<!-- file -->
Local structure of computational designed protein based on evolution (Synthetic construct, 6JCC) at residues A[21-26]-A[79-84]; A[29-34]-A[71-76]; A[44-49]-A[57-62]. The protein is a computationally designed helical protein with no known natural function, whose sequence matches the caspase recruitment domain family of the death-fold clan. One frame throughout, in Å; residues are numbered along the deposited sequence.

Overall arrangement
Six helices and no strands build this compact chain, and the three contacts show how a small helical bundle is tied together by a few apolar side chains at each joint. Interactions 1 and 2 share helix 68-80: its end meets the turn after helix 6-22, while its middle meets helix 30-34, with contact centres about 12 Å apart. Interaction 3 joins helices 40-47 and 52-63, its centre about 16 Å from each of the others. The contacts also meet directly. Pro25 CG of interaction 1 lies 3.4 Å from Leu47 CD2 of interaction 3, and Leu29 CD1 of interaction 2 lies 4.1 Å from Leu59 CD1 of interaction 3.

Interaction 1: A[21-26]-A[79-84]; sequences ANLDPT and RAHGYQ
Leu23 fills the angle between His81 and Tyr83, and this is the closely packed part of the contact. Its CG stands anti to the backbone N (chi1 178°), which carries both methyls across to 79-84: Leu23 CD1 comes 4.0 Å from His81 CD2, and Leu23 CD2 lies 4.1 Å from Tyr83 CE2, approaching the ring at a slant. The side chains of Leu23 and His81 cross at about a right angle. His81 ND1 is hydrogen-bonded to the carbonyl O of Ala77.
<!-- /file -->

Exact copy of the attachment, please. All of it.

Local structure of computational designed protein based on evolution (Synthetic construct, 6JCC) at residues A[21-26]-A[79-84]; A[29-34]-A[71-76]; A[44-49]-A[57-62]. The protein is a computationally designed helical protein with no known natural function, whose sequence matches the caspase recruitment domain family of the death-fold clan. One frame throughout, in Å; residues are numbered along the deposited sequence.

Overall arrangement
Six helices and no strands build this compact chain, and the three contacts show how a small helical bundle is tied together by a few apolar side chains at each joint. Interactions 1 and 2 share helix 68-80: its end meets the turn after helix 6-22, while its middle meets helix 30-34, with contact centres about 12 Å apart. Interaction 3 joins helices 40-47 and 52-63, its centre about 16 Å from each of the others. The contacts also meet directly. Pro25 CG of interaction 1 lies 3.4 Å from Leu47 CD2 of interaction 3, and Leu29 CD1 of interaction 2 lies 4.1 Å from Leu59 CD1 of interaction 3.

Interaction 1: A[21-26]-A[79-84]; sequences ANLDPT and RAHGYQ
Leu23 fills the angle between His81 and Tyr83, and this is the closely packed part of the contact. Its CG stands anti to the backbone N (chi1 178°), which carries both methyls across to 79-84: Leu23 CD1 comes 4.0 Å from His81 CD2, and Leu23 CD2 lies 4.1 Å from Tyr83 CE2, approaching the ring at a slant. The side chains of Leu23 and His81 cross at about a right angle. His81 ND1 is hydrogen-bonded to the carbonyl O of Ala77.